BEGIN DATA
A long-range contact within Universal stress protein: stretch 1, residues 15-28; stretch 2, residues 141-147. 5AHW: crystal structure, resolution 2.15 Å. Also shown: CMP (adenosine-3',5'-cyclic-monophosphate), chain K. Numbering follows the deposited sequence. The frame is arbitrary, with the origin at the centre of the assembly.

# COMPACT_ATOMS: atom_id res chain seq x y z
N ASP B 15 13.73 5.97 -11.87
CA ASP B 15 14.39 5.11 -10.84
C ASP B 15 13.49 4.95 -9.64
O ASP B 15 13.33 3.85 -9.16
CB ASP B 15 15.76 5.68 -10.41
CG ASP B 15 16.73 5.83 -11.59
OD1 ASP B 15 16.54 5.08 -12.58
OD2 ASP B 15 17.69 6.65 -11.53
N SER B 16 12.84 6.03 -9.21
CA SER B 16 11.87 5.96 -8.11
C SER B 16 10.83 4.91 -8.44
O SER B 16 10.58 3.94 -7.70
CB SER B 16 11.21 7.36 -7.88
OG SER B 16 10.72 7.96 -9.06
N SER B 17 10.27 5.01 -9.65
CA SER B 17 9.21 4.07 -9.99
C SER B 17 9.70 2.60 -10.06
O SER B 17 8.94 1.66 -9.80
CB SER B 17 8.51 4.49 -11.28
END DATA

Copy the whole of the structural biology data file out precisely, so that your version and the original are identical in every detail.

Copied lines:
A long-range contact within Universal stress protein: stretch 1, residues 15-28; stretch 2, residues 141-147. 5AHW: crystal structure, resolution 2.15 Å. Also shown: CMP (adenosine-3',5'-cyclic-monophosphate), chain K. Numbering follows the deposited sequence. The frame is arbitrary, with the origin at the centre of the assembly.

# COMPACT_ATOMS: atom_id res chain seq x y z
N ASP B 15 13.73 5.97 -11.87
CA ASP B 15 14.39 5.11 -10.84
C ASP B 15 13.49 4.95 -9.64
O ASP B 15 13.33 3.85 -9.16
CB ASP B 15 15.76 5.68 -10.41
CG ASP B 15 16.73 5.83 -11.59
OD1 ASP B 15 16.54 5.08 -12.58
OD2 ASP B 15 17.69 6.65 -11.53
N SER B 16 12.84 6.03 -9.21
CA SER B 16 11.87 5.96 -8.11
C SER B 16 10.83 4.91 -8.44
O SER B 16 10.58 3.94 -7.70
CB SER B 16 11.21 7.36 -7.88
OG SER B 16 10.72 7.96 -9.06
N SER B 17 10.27 5.01 -9.65
CA SER B 17 9.21 4.07 -9.99
C SER B 17 9.70 2.60 -10.06
O SER B 17 8.94 1.66 -9.80
CB SER B 17 8.51 4.49 -11.28